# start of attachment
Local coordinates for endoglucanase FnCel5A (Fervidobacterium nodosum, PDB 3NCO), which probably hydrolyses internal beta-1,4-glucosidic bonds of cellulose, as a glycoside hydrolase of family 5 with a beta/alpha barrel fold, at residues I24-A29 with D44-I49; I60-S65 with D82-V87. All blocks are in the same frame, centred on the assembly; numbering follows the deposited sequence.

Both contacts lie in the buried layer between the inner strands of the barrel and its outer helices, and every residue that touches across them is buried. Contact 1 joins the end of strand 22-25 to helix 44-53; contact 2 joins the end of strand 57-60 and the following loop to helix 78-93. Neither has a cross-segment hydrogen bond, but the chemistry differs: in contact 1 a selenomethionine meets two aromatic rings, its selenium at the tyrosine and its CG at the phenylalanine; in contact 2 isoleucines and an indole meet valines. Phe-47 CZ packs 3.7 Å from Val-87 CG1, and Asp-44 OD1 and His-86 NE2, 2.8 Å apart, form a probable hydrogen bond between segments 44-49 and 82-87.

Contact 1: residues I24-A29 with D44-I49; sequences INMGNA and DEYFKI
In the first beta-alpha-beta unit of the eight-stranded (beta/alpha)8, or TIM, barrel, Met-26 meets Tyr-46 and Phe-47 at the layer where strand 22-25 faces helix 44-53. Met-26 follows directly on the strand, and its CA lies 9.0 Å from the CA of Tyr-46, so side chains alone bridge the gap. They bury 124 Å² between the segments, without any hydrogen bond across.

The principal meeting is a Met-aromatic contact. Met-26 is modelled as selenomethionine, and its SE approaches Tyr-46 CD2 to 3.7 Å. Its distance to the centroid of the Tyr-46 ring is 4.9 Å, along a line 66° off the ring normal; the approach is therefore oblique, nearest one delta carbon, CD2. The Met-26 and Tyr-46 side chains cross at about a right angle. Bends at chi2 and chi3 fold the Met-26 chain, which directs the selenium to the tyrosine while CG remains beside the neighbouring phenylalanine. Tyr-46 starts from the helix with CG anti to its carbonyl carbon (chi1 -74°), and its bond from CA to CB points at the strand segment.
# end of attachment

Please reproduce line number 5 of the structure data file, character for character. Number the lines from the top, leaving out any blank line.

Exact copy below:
The principal meeting is a Met-aromatic contact. Met-26 is modelled as selenomethionine, and its SE approaches Tyr-46 CD2 to 3.7 Å. Its distance to the centroid of the Tyr-46 ring is 4.9 Å, along a line 66° off the ring normal; the approach is therefore oblique, nearest one delta carbon, CD2. The Met-26 and Tyr-46 side chains cross at about a right angle. Bends at chi2 and chi3 fold the Met-26 chain, which directs the selenium to the tyrosine while CG remains beside the neighbouring phenylalanine. Tyr-46 starts from the helix with CG anti to its carbonyl carbon (chi1 -74°), and its bond from CA to CB points at the strand segment.